by Anna Kitko, Ratio Christi Regional Director for Tennessee and South Carolina.

Speedy Summary: Within Christianity there are two broad schools of thought describing God’s interactions with His people through the Old Testament and New Testament. The older school of “Covenant Theology” organizes the biblical time line according to covenant agreements bestowed by God onto his people. These covenants work to develop, expand, and explain the ultimate and pervasive covenant of grace through the Messiah.

Defining Terms:
1) Theology: The study of God; his divine attributes and character.
2) Covenant: A formal, legal agreement initiated by God between God and man, that specifies conditions of their relationship.
3) Covenant Theology: One of two main schools of thought within Christendom that seeks to explain how God interacts with his people throughout human history. It focuses on the organization of time into continued revelation about the Messiah. As each agreement between God and man is offered through the Old Testament, each new development is a clarification of the older ones, meaning that covenants are never nullified, but are rather continually being fulfilled whether the people know the specifics at that time or not. Practically speaking, this means that anyone found outside of the Messiah’s fulfillment in this way (including the Nation of Israel), will not receive accommodation in the Kingdom of God. Those adhering to this view see “Israel” and the “Church” as the same entity to whom all promises have been made.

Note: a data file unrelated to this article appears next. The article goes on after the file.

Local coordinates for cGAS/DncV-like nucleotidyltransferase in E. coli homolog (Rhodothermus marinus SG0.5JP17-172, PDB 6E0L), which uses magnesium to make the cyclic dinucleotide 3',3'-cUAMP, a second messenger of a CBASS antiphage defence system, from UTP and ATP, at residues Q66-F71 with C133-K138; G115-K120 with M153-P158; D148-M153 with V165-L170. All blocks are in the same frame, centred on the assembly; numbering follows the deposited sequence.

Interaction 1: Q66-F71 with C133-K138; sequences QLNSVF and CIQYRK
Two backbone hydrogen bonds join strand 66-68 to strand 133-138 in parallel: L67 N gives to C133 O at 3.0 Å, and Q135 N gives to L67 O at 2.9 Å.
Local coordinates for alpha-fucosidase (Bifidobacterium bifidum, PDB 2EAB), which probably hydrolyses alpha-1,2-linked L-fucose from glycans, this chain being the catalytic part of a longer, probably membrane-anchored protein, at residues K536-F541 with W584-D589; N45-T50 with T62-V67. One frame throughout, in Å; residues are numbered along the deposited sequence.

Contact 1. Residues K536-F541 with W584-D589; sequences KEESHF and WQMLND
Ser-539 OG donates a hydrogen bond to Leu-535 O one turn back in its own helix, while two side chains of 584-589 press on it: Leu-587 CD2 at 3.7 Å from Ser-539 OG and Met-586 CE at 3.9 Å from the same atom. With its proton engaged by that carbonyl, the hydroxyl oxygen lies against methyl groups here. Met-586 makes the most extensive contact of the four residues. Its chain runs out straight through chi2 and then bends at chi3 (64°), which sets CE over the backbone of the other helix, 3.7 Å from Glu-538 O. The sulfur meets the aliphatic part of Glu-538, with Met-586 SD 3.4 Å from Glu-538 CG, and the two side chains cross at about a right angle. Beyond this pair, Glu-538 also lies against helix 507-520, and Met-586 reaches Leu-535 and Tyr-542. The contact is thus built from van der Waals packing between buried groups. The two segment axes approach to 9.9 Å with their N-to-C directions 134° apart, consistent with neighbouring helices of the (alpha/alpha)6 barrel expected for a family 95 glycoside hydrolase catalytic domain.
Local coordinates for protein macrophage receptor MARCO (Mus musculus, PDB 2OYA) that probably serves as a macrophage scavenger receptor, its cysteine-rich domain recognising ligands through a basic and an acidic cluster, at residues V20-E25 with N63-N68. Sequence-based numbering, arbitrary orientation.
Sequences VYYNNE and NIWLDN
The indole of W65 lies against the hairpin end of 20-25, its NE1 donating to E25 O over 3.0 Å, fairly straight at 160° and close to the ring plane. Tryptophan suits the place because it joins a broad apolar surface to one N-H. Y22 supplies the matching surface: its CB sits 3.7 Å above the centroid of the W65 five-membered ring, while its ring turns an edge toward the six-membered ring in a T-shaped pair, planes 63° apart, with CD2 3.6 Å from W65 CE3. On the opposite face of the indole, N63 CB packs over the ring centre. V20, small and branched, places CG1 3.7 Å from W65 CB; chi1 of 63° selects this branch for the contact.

4) Dispensational Theology: One of two main schools of thought within Christendom that seeks to explain how God interacts with his people throughout human history. This position views history as divided into periods called “dispensations.” Each dispensation is characterized by God’s dealing with mankind in a specific manner. These time periods are specific to the individuals found therein, and thusly, when said dispensation passes through the repeated process of testing, failure, and judgement of those individuals, the subsequent dispensation nullifies the previous one. Practically speaking, in our current dispensation anyone found outside of the Messiah’s fulfillment will not receive accommodation in the Kingdom of God. However, those to whom previous promises have been given (specifically, the Nation of Israel) about a future dispensation, will be given a special accommodation in the Kingdom of God due to those promises. Those adhering to this view perceive “Israel” and the “Church” as separate entities to whom God has made differing agreements.